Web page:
Recently, lower fuel consumption and emission requirements are driving aircraft engine original equipment manufacturers (OEM's) to increase cycle temperature and pressure ratio. As a result, nacelle and bleed air temperatures are increasing. This has led to the development of various components, such as solenoid actuators, that can operate in relatively high temperature (e.g., up to 600.degree. F.) environments.

Presently, the process of winding the coil of a high temperature solenoid actuator begins by crimping the start end of coil, which is formed of magnet wire, to a lead wire very close to one end of the bobbin assembly. One loop of the magnet wire is wound around the bobbin assembly to provide strain relief for the coil start end. To facilitate the crimp and to further improve coil start end strain relief, the end of the bobbin assembly is machined with a groove. Unfortunately, the groove reduces the effective cross sectional area of the bobbin assembly, which reduces the magnetic performance and efficiency of the solenoid actuator, and thus the electromagnetic force generated by the solenoid actuator.

In addition to the above, it is noted that the machined groove has edges, which can damage the magnet wire during the winding and assembly process. It can also be very difficult to insert the magnet wires into the groove. In particular, to protect the coil from short circuiting and to provide good dielectric strength, multiple layers of cement saturated fiber glass tape are inserted between the coil assembly and bobbin assembly. Inserting this tape into the grooves can be a very difficult, tedious, and time-consuming process.

Hence, there is a need for a high temperature solenoid actuator that exhibits improved magnetic performance and efficiency over current solenoid actuators, and that can be simply manufactured without damaging the magnet wire. The present invention addresses at least this need.

BRIEF SUMMARY

This summary is provided to describe select concepts in a simplified form that are further described in the Detailed Description. This summary is not intended to identify key or essential features of the claimed subject matter, nor is it intended to be used as an aid in determining the scope of the claimed subject matter.

In one embodiment, a solenoid actuator includes a housing, a bobbin assembly, a coil, and a washer. The bobbin assembly is disposed at least partially within the housing, and includes a return pole and an armature. The return pole is fixedly coupled to the housing, and the armature is axially movable within the housing. The coil is disposed within the housing and is wound around at least a portion of the bobbin assembly. The washer is disposed between the coil and a portion of the bobbin assembly and surrounds a portion of the return pole. The washer is formed of an electrical insulator material.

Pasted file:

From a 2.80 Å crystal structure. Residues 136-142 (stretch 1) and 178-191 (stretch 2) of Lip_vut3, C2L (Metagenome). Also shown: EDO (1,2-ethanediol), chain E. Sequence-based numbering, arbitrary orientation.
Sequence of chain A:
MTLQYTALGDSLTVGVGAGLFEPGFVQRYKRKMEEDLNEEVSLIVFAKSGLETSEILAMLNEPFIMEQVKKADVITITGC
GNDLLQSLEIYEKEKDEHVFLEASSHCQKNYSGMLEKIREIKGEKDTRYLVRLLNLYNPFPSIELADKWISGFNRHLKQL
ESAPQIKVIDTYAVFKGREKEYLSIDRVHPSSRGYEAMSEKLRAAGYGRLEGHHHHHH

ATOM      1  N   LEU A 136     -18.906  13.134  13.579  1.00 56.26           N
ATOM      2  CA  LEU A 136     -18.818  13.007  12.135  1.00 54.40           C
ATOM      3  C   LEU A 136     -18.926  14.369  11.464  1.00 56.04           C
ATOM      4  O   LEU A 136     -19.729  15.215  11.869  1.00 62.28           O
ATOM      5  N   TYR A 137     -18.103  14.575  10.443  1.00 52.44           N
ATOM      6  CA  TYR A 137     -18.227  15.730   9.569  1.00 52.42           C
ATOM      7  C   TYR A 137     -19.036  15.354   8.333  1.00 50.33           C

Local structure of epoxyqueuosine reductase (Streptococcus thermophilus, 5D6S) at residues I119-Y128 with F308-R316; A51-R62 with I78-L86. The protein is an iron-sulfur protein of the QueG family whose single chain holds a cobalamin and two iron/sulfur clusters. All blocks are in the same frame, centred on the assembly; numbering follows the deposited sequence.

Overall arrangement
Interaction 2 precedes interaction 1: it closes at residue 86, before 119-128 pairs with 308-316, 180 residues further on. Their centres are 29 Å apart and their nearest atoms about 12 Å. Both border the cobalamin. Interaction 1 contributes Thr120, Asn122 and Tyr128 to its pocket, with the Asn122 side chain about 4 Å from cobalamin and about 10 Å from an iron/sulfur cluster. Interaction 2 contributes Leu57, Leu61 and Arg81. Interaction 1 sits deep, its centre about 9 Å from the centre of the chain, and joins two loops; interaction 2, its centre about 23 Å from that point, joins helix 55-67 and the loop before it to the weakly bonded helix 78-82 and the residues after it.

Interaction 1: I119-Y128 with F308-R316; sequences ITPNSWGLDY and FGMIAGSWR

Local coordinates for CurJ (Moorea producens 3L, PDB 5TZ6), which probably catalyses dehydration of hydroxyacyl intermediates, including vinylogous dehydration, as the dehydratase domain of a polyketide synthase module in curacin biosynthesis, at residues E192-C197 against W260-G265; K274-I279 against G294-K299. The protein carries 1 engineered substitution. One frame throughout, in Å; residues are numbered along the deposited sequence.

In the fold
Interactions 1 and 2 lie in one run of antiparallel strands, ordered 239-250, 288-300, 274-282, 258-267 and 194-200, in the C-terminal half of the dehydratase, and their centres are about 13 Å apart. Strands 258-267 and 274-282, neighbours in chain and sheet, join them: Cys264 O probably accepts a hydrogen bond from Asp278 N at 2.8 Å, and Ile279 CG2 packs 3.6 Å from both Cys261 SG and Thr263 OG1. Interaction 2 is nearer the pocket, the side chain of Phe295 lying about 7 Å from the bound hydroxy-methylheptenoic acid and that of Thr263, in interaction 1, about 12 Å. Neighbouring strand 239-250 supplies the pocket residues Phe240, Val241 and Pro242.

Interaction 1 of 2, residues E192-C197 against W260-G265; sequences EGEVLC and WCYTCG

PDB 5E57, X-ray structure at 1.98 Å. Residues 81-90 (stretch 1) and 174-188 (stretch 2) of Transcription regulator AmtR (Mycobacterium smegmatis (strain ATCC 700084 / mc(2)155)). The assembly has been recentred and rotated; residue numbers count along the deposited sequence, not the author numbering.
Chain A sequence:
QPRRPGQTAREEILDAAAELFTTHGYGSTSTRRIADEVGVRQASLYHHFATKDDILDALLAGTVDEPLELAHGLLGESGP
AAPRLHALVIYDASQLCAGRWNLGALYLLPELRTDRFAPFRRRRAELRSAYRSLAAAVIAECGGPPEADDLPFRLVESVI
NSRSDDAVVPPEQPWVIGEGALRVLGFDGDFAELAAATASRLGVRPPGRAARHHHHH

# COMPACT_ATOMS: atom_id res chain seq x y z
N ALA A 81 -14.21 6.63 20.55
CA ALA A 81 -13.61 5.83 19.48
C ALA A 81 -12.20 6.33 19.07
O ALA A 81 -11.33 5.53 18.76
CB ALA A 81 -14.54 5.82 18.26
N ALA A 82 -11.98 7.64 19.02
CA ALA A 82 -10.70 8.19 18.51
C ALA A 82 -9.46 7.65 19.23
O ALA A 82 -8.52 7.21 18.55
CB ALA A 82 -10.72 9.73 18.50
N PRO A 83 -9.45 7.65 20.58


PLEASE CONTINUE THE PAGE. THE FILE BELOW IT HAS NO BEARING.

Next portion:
In another embodiment, a solenoid actuator includes a housing, a bobbin assembly, a coil, and a washer. The bobbin assembly is disposed at least partially within the housing, and includes a return pole and an armature. The return pole is fixedly coupled to the housing, and the armature is axially movable within the housing. The coil is disposed within the housing and is wound around at least a portion of the bobbin assembly. The washer is disposed between the coil and a portion of the bobbin assembly and surrounds a portion of the return pole. The washer is formed of a glass ceramic material and includes a first end surface, a second end surface, an outer circumferential surface between the first and second end surfaces, an inner circumferential surface between the first and second end surfaces, and a circumferential groove formed in the first end surface. The circumferential groove has a portion of the coil disposed therein.